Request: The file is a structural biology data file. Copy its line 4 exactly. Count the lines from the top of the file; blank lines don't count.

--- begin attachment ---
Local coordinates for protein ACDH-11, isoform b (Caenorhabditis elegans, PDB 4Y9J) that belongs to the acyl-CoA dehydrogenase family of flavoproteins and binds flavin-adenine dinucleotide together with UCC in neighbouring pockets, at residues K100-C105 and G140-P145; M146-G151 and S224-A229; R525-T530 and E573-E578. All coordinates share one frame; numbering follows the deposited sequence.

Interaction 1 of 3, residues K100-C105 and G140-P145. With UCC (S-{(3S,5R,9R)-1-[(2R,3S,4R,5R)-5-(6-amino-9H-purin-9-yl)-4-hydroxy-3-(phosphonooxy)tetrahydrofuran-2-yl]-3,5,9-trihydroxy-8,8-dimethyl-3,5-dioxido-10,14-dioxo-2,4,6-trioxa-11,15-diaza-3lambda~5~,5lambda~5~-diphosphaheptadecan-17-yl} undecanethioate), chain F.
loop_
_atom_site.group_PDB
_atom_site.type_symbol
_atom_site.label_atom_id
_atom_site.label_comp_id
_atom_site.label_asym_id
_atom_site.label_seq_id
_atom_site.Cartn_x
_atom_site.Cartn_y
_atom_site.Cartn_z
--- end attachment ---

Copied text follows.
_atom_site.group_PDB